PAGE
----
Christmas Traditions in the US

image courtesy of Caitlinator

One of the things I absolutely love about the internet is how much diversity exists. I have chatted with people from all over the world including the US, Germany, the UK, Israel, Slovenia, and the Netherlands. Of course this doesn't include the wide variety of people I've met just by living in the US, people from Egypt, Vietnam, and Mexico to name a few. There are so many cultures and so many different ways of celebrating the holidays, even in the US. The following are just a few ways my family celebrates (or has celebrated in the past):


• Every year, shortly after Thanksgiving (or sometimes before), children go to the local malls to visit Santa Claus. They sit on his lap and tell him everything that they want for the holidays, have their picture taken, and go on their merry way. Some kids love this … and some kids hate it. It all depends on the temperament of the child.

• Just prior to Christmas, sugar cookies must be baked and decorated with icing and sprinkles. The more creative you are, the better. These cookies will be left out with a glass of milk (and carrots for the reindeer) on Christmas eve night. If Santa comes, he will eat the cookies; if he doesn't, the cookies will still be there on Christmas day. (Obviously Santa ALWAYS comes.)

• Interestingly, Justin's family always left out lobster for Santa on Christmas eve night. Apparently Santa occasionally gets tired of cookies. Who would have thought?

• Kids watch and listen for Santa Claus on Christmas eve night. They can follow the NORAD's tracking website or watch the news to find out where Santa is at any moment.

• If you are good, Santa will leave you presents under the tree. Sometimes they are wrapped, but sometimes they are not. If you are bad, Santa will leave you coal. Santa also fills stockings with candy and small toys which, in my family, were the first "presents" you were allowed to open.

• More recently, a trend called "Elf on the Shelf" has taken the US by storm. Children receive a Christmas elf (doll) and book sometime before Christmas. As the days of December go by, the elf moves around the house causing destruction and leaving notes from Santa. His main job is to watch the children in the household and inform Santa if they are misbehaving. The children are frequently (according to the book rules) not allowed to touch the elf or something terrible might happen.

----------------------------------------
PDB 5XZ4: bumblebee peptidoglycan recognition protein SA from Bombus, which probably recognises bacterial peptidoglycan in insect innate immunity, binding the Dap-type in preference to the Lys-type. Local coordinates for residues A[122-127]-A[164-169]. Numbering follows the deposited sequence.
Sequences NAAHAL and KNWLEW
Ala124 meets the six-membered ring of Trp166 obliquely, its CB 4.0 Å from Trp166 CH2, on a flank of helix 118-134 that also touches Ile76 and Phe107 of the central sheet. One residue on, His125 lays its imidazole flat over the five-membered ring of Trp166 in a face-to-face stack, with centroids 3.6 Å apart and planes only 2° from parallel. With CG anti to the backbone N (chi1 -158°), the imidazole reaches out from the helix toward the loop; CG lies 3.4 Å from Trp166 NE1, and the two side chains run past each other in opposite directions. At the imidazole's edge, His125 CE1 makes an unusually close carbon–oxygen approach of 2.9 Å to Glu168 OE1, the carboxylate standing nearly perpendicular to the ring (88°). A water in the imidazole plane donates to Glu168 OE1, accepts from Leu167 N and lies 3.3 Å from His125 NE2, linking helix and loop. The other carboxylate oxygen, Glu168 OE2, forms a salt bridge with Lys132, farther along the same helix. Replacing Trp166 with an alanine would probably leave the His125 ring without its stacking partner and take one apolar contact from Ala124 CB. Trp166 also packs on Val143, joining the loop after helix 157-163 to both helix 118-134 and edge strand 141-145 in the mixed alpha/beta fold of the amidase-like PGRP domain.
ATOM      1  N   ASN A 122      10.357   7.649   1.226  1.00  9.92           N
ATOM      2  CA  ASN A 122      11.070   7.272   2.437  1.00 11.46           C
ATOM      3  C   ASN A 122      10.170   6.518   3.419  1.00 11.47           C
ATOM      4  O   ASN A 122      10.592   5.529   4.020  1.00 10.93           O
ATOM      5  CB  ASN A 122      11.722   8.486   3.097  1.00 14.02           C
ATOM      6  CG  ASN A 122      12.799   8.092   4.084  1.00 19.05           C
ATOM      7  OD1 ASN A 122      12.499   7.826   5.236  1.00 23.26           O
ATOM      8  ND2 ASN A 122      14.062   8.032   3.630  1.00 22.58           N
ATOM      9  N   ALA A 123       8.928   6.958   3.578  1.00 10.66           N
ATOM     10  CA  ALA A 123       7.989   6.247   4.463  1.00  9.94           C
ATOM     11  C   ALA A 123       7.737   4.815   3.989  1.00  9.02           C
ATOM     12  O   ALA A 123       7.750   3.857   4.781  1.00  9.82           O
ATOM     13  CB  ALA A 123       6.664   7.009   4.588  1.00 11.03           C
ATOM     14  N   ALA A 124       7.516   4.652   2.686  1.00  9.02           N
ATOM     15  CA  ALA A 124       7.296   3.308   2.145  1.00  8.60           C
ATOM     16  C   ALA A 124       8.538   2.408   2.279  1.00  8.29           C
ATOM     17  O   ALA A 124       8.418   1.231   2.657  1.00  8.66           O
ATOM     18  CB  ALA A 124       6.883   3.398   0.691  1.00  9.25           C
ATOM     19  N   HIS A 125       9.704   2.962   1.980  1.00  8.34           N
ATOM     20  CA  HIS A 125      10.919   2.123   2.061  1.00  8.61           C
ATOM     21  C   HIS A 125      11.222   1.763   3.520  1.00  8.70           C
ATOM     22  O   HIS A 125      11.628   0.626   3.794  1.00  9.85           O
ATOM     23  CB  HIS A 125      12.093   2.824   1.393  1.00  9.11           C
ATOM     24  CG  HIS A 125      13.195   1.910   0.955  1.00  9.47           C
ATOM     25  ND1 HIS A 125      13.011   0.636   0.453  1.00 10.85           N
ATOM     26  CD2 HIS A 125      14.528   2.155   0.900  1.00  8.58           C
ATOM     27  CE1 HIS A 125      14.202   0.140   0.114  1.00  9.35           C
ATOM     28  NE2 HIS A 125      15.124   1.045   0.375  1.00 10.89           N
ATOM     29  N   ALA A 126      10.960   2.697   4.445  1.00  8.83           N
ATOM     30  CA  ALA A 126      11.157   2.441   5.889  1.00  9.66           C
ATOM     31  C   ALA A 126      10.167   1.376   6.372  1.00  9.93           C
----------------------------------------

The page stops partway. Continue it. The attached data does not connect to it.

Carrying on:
• My family traditionally puts the Christmas tree up on the Saturday after Black Friday. In the past, when I was younger, Christmas presents from Black Friday shopping (typically clothing and gifts for others) would be wrapped and placed under the tree.

• Other decorations include wreaths, lights, mistletoe, garland, and bows.

• Traditionally, my family would get our first view of Christmas lights and decorations on the night of Thanksgiving. Christmas music would also begin playing on the radio.

• Some families go to locations where they can drive through and see Christmas lights. (In Georgia, this is predominantly the Lake Lanier and Callaway Gardens locations.) Over the years, the locations in Georgia have become more commercial featuring light displays from brands like Coca-Cola and Georgia Power. (They are not the most exciting light displays.)

• I've seen a number of traditions for Christmas over the years. My best friend from high school would always go out to dinner and a movie with her dad and brothers while her mom stayed home wrapping presents and cooking. (I wouldn't want to be the mom in that scenario!) My husband's family would attend Christmas eve service at the local church before also going to dinner and to see a movie (as a family). My dad's family, before I was born, would get together for lasagna, go to the Christmas eve candlelight service, come home and sleep until midnight and then my dad's mom would wake everyone up and have them all open their Christmas gifts! Then, after the explosion of excitement, everyone would go back to bed. As for me, the main tradition I got to experience was the family lasagna, Christmas eve service (occasionally, not every year) and opening two presents on Christmas eve (pajamas and a toy). This year we anticipate going out to eat with my parents and in-laws on Christmas eve without opening any gifts.


• Over the years what I've done for the holiday has changed dramatically. Rather than go through and explain it all, let me just say that the traditions I will follow are very close to what I've always done. We will begin the day having Christmas breakfast with my in-laws and family. Afterwards we will visit my extended family … then Justin's extended family, and hopefully end the day at Café Intermezzo. Or maybe we'll just go home and sleep. It's hard to say. :)

How do you celebrate Christmas? Do you anything special or specific? Is it different celebrating where you live in comparison to here?

** Day 17 of Blogmas 2014.

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